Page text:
Author: Myles, Bryan
On October 21, 2015, the Bill Reid Centre at Simon Fraser University (SFU) hosted an uts'am, a Sḵwx̱wú7mesh witnessing ceremony, to welcome a canoe created by Bill Reid to SFU's mountain-top campus located on unceded Coast Salish territory. During the event, SFU's president spoke of the canoe in reference to the university's commitment to Aboriginal students and Canada's ongoing Truth and Reconciliation process. A spokesperson for the Bill Reid Foundation spoke about Bill Reid's legacy, Reid's interest in the canoe form, and the travels and achievements of Reid's famed cedar canoe Loo Taas (Wave Eater). Also in attendance, speakers from the Haida and Sḵwx̱wú7mesh nations articulated their personal and community connections to Reid, to Loo Taas, and to the impact Reid's canoe had on their communities. These speakers also recounted their use of and rights to their territories and resources, and made references to family, colonization, political activism, and repatriation. Although the intercultural dynamics at the SFU uts'am are interesting, the event was unique for another reason. The object that the speakers were talking about was not Bill Reid's famed cedar canoe, Loo Taas, but a replica he called Black Eagle. Black Eagle is one of four fiberglass reproductions of Loo Taas created in the late 1980s, which Bill Reid jokingly referred to as his "Tupperware Fleet". Reid's Tupperware Fleet raises a number of interesting questions about how objects are constituted differently by different people in different places, and the ways in which objects accumulate meaning. The Tupperware Fleet also offers a unique case from which to explore the relationship between reproductions and originals, and the value attributed to each. This research and dissertation investigates these inter-related topics through my own position within an unfolding narrative, and through a biographical exploration of the four canoes that comprise the Tupperware Fleet. Based on the biographies I've composed for each of the canoes, I've identified three analytical paradigms: object-as-illustration, object-as-specimen, and object-as-embedded, in which the canoes circulate. I contend that the canoes are ontologically generated with the worlds they themselves play a role in constituting, and show how they are in a continual state of emergence with the various people, places, institutions, and objects with which they are entangled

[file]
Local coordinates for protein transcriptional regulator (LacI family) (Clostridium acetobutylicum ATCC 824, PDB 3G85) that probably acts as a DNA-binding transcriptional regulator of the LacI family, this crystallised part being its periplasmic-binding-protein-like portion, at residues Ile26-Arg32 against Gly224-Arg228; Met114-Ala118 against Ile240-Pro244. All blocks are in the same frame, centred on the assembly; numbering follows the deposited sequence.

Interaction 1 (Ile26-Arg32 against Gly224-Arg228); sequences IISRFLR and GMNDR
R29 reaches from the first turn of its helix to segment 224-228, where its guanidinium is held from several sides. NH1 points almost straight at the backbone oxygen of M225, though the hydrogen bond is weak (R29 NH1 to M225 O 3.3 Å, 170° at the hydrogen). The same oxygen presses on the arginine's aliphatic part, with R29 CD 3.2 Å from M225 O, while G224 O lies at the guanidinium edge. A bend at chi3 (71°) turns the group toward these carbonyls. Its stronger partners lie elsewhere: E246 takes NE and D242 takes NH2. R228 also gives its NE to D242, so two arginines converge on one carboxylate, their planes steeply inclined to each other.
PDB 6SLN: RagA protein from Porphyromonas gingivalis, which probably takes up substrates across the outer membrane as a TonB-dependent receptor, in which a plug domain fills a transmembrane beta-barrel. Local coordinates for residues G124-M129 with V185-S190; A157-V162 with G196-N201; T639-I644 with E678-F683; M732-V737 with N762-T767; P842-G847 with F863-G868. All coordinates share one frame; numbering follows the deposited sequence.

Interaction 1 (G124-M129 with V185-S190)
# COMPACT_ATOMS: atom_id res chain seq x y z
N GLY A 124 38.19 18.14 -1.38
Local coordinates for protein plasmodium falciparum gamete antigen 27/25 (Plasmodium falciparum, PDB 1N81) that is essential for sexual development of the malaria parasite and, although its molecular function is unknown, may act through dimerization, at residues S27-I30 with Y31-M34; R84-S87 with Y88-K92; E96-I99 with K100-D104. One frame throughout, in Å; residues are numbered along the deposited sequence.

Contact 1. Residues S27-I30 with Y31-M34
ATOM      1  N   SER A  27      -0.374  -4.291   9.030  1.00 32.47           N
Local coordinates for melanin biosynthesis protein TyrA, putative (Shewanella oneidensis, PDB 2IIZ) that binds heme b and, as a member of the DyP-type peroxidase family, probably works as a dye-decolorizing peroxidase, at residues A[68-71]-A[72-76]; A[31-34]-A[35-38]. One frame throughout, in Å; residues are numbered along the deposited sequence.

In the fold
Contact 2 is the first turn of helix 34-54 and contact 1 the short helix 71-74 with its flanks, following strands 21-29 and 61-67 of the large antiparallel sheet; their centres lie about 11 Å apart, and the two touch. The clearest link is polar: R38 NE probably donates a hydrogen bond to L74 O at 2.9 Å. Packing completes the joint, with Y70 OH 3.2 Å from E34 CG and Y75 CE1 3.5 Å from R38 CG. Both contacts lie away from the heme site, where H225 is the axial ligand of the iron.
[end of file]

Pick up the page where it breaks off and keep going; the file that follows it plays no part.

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Thesis advisor: Hennessy, Kate
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